Use of this information is subject to copyright laws and may require the permission of the owner of the information, as described in the ECHA Legal Notice.
EC number: 258-436-4
CAS number: 53220-22-7
Ditetradecyl peroxydicarbonate was tested in
an acute toxicity test with Poecilia reticulata (guppy) under
semi-static conditions in accordance with EU method C.1 and OECD
guideline No. 203. The test was performed in duplicate. The fish
survived for four days in a saturated solution which contained 1000 mg
of the test substance/L. Binormal theory dicates that when 10 fish are
used showing 0 % mortality, there is a 99.9 % confidence that the LC50
(96 h) is greater than 1000 mg/L. However, given that during the test
flakes of the test substance remained visible at the bottom of the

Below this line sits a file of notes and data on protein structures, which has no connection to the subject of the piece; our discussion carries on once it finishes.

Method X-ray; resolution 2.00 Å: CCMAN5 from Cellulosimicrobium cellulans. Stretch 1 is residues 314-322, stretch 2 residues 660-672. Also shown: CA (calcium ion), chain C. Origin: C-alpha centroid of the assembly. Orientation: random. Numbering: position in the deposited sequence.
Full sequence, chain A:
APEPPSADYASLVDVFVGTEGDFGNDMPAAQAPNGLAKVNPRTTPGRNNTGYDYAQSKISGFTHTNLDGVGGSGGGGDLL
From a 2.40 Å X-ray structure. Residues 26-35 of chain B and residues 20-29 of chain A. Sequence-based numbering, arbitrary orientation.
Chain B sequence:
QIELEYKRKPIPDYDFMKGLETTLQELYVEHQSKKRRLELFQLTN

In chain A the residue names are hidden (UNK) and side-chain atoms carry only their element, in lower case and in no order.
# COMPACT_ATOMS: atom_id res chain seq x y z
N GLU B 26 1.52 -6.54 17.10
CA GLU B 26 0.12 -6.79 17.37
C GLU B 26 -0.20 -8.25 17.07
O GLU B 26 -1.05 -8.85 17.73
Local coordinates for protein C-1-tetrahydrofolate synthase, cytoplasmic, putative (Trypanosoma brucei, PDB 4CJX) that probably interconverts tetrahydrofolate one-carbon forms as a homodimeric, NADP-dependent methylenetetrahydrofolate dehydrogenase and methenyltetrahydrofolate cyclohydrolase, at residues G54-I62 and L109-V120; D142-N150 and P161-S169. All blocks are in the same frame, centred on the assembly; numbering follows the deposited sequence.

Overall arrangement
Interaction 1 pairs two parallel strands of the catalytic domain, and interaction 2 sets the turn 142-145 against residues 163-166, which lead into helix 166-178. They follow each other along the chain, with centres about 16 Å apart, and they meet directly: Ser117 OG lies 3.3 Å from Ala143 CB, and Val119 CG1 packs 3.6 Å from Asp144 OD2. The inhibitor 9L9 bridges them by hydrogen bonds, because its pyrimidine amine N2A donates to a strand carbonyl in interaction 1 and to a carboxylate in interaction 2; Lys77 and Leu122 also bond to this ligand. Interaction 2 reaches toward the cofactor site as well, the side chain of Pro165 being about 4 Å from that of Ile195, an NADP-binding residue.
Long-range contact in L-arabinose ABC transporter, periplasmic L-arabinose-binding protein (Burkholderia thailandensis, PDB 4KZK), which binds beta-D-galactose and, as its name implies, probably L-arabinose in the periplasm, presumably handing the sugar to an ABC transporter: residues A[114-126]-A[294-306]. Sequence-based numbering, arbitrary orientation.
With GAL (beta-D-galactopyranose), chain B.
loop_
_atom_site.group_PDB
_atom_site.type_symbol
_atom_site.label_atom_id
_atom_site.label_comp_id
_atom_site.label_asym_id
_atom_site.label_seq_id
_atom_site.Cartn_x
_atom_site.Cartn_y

vessel, the LC50 value should be handled with care. No deviations in the
behaviour or appearance of the fish were observed.
The LC50 (96 h) of ditetradecyl peroxydicarbonate is greater than 1000 mg/L.
Key acute fish study
Ditetradecyl peroxydicarbonate was tested in an acute toxicity test with Poecilia reticulata (guppy) under semi-static conditions in accordance with EU method C.1 and OECD guideline No. 203. The test was performed in duplicate. The fish survived for four days in a saturated solution which contained 1000 mg of the test substance/L. Binormal theory dicates that when 10 fish are used showing 0 % mortality, there is a 99.9 % confidence that the LC50 (96 h) is greater than 1000 mg/L. However, given that during the test flakes of the test substance remained visible at the bottom of the vessel, the LC50 value should be handled with care. No deviations in the behaviour or appearance of the fish were observed.
Supporting FET study with the test item and structural analogue substance (CAS 26322-14-5)